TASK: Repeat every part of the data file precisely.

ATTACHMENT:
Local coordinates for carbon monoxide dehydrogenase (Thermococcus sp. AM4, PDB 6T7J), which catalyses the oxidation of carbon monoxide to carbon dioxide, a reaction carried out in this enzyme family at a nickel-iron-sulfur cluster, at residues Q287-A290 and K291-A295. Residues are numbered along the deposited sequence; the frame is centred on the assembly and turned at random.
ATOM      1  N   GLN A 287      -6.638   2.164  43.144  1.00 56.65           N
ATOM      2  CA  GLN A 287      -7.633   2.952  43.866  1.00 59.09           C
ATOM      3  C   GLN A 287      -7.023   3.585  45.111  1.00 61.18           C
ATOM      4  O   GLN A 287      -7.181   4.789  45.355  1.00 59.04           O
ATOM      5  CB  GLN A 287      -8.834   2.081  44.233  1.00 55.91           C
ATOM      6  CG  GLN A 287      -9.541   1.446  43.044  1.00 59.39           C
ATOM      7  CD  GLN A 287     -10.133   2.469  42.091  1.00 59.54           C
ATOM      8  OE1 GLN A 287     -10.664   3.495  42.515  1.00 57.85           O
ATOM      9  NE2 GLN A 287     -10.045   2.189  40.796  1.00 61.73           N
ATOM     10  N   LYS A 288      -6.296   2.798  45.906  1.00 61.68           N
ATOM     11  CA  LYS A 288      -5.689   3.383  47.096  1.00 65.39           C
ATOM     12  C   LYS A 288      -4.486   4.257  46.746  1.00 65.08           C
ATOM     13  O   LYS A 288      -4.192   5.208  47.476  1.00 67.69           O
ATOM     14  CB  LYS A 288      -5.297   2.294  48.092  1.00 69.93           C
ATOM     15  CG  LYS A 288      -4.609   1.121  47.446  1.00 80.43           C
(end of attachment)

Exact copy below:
Local coordinates for carbon monoxide dehydrogenase (Thermococcus sp. AM4, PDB 6T7J), which catalyses the oxidation of carbon monoxide to carbon dioxide, a reaction carried out in this enzyme family at a nickel-iron-sulfur cluster, at residues Q287-A290 and K291-A295. Residues are numbered along the deposited sequence; the frame is centred on the assembly and turned at random.
ATOM      1  N   GLN A 287      -6.638   2.164  43.144  1.00 56.65           N
ATOM      2  CA  GLN A 287      -7.633   2.952  43.866  1.00 59.09           C
ATOM      3  C   GLN A 287      -7.023   3.585  45.111  1.00 61.18           C
ATOM      4  O   GLN A 287      -7.181   4.789  45.355  1.00 59.04           O
ATOM      5  CB  GLN A 287      -8.834   2.081  44.233  1.00 55.91           C
ATOM      6  CG  GLN A 287      -9.541   1.446  43.044  1.00 59.39           C
ATOM      7  CD  GLN A 287     -10.133   2.469  42.091  1.00 59.54           C
ATOM      8  OE1 GLN A 287     -10.664   3.495  42.515  1.00 57.85           O
ATOM      9  NE2 GLN A 287     -10.045   2.189  40.796  1.00 61.73           N
ATOM     10  N   LYS A 288      -6.296   2.798  45.906  1.00 61.68           N
ATOM     11  CA  LYS A 288      -5.689   3.383  47.096  1.00 65.39           C
ATOM     12  C   LYS A 288      -4.486   4.257  46.746  1.00 65.08           C
ATOM     13  O   LYS A 288      -4.192   5.208  47.476  1.00 67.69           O
ATOM     14  CB  LYS A 288      -5.297   2.294  48.092  1.00 69.93           C
ATOM     15  CG  LYS A 288      -4.609   1.121  47.446  1.00 80.43           C